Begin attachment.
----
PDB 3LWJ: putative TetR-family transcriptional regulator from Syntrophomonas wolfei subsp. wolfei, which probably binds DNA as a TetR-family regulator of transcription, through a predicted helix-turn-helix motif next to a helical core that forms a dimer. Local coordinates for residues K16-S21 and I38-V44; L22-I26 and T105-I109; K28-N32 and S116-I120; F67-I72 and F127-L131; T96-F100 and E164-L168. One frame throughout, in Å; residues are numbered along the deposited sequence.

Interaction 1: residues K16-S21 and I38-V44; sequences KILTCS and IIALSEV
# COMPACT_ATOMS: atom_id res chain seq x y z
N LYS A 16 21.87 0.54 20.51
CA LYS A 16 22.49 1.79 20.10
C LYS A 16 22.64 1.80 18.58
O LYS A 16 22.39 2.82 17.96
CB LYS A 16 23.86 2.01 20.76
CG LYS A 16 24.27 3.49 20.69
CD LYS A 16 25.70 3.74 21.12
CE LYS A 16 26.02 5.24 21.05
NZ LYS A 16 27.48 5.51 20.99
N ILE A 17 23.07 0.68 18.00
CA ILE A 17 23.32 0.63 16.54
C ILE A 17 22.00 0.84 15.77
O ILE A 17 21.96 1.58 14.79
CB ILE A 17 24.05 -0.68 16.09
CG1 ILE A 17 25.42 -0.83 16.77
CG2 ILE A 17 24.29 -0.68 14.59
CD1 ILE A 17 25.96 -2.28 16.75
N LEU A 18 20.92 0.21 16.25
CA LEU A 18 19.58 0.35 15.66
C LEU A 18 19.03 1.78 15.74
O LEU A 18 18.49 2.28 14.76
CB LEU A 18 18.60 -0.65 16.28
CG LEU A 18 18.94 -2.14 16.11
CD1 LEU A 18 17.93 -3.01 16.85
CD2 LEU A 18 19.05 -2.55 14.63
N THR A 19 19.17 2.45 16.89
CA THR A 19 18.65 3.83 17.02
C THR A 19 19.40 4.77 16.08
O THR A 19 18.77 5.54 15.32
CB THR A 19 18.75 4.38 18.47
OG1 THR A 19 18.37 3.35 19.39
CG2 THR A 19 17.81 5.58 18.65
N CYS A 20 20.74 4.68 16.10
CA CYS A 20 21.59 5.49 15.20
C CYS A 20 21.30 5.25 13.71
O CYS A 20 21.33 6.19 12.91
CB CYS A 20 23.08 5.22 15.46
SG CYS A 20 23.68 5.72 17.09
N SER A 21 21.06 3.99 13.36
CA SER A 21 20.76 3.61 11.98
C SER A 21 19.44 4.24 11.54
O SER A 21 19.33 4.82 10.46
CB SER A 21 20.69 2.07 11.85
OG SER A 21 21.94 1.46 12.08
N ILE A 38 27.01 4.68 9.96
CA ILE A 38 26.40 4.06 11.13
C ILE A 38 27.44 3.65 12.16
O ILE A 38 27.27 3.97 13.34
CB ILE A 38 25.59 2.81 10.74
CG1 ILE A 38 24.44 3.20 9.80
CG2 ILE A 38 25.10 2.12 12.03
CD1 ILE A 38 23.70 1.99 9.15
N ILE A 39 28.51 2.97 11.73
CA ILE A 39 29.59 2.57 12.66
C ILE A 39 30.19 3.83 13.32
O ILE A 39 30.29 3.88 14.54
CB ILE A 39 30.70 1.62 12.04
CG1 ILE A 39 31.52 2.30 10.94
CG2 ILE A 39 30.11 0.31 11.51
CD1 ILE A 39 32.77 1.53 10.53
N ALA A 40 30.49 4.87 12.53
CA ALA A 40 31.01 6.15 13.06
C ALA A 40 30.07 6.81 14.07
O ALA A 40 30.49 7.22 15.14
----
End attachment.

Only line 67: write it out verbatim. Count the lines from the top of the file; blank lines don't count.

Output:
O ALA A 40 30.49 7.22 15.14